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Film on British Arabs Wins Award

Ian Gavan / Getty Images for BFI

It took Welsh-Egyptian director Sally El Hosaini six years to make her new movie, "My Brother the Devil", but the time and effort put into the film paid off as the director won the prestigious "Best Newcomer" Award at the British Film Institute (BFI) London Film Festival.

One of the reasons it took more than half a decade for this film to be made was trouble getting the necessary funding to produce it.

"It wasn't easy getting funding for a British movie about Arab youth," Hosaini said.

Hosaini described what she called a consistent misrepresentation of Arab youth on film and TV, and she kept striving to make the film for years because of this.

She found one of her lead actors in James Floyd.

Floyd plays Rashid, a young man growing up in a council estate in London's East End who tries to keep his younger brother from getting involved with gangs the way he did.

Floyd, who recently played Freddie Mercury in a TV movie, said he signed on to the film because he thought "it was the best script he ever read." Award winning actress Olivia Coleman, who co-presented the "Best Newcomer" award along with "Avengers" star Tom Hiddleston said the festival jury's decision on the award was unanimous, and praised Hosaini's dedication and professionalism.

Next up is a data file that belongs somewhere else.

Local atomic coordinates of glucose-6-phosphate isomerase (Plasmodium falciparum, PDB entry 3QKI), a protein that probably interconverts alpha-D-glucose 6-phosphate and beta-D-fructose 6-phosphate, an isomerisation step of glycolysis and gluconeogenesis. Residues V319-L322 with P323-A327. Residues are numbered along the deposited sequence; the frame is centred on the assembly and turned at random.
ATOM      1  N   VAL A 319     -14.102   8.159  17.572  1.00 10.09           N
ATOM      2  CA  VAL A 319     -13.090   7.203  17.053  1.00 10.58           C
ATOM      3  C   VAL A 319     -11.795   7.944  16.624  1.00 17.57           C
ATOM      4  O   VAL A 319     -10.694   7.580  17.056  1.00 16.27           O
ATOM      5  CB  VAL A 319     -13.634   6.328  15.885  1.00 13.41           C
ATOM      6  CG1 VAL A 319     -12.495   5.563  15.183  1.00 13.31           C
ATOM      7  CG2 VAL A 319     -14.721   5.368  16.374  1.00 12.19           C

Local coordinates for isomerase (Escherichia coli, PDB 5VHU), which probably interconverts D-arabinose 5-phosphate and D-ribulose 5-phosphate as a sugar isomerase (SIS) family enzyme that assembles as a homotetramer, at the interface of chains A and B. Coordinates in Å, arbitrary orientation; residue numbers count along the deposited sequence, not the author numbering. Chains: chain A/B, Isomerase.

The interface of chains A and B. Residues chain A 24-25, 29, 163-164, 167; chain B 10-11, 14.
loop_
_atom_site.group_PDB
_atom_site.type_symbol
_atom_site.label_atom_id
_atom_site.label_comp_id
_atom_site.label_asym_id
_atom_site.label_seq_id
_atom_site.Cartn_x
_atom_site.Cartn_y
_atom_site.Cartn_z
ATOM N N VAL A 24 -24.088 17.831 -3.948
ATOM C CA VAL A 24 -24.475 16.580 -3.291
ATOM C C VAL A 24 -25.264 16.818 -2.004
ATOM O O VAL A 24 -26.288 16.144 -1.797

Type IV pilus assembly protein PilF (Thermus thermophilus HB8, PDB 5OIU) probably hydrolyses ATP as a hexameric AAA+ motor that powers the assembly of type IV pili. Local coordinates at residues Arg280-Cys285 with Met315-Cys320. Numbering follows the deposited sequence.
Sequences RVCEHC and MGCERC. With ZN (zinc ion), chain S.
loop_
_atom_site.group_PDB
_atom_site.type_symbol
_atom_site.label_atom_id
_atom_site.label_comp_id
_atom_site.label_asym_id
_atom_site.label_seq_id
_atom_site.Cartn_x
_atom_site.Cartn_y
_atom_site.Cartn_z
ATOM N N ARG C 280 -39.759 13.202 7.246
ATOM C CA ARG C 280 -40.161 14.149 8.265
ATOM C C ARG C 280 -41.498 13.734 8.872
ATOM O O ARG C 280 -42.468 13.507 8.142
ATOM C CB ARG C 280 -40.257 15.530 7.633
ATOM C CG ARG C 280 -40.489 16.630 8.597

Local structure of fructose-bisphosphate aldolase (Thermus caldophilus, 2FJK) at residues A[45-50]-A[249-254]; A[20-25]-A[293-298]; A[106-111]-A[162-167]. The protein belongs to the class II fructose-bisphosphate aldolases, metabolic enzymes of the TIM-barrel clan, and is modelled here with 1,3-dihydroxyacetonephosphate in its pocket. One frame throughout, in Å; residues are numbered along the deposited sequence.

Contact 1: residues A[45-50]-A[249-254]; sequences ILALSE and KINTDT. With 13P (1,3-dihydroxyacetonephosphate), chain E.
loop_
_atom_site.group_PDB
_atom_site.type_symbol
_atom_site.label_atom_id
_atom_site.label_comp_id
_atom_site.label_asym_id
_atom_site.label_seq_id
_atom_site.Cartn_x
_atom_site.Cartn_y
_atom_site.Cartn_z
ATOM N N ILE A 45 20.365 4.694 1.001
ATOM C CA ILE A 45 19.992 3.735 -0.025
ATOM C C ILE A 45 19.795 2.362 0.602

According to a BFI report on the economic impact of the U.K. film industry, independent British films like "My Brother The Devil" made up for more than 13 percent of box-office revenue in the country last year.

"My Brother The Devil" opens in U.K. cinemas on November 9th.

Contact Europe: Economy

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